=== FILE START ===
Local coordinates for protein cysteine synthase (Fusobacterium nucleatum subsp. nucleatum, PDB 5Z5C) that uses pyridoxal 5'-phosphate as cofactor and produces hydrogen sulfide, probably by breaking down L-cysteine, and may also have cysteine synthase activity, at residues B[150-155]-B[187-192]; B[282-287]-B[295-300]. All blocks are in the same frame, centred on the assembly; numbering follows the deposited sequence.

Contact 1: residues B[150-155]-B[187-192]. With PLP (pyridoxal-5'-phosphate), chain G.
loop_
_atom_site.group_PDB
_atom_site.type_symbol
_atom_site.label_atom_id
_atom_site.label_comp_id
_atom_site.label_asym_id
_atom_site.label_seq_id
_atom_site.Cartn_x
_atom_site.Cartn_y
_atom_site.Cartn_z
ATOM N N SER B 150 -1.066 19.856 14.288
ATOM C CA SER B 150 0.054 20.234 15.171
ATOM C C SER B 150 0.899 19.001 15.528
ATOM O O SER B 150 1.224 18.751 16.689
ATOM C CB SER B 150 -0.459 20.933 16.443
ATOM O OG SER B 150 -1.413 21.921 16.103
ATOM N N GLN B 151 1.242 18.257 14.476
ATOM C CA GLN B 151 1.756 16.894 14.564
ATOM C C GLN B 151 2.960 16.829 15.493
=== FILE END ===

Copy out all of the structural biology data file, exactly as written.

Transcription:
Local coordinates for protein cysteine synthase (Fusobacterium nucleatum subsp. nucleatum, PDB 5Z5C) that uses pyridoxal 5'-phosphate as cofactor and produces hydrogen sulfide, probably by breaking down L-cysteine, and may also have cysteine synthase activity, at residues B[150-155]-B[187-192]; B[282-287]-B[295-300]. All blocks are in the same frame, centred on the assembly; numbering follows the deposited sequence.

Contact 1: residues B[150-155]-B[187-192]. With PLP (pyridoxal-5'-phosphate), chain G.
loop_
_atom_site.group_PDB
_atom_site.type_symbol
_atom_site.label_atom_id
_atom_site.label_comp_id
_atom_site.label_asym_id
_atom_site.label_seq_id
_atom_site.Cartn_x
_atom_site.Cartn_y
_atom_site.Cartn_z
ATOM N N SER B 150 -1.066 19.856 14.288
ATOM C CA SER B 150 0.054 20.234 15.171
ATOM C C SER B 150 0.899 19.001 15.528
ATOM O O SER B 150 1.224 18.751 16.689
ATOM C CB SER B 150 -0.459 20.933 16.443
ATOM O OG SER B 150 -1.413 21.921 16.103
ATOM N N GLN B 151 1.242 18.257 14.476
ATOM C CA GLN B 151 1.756 16.894 14.564
ATOM C C GLN B 151 2.960 16.829 15.493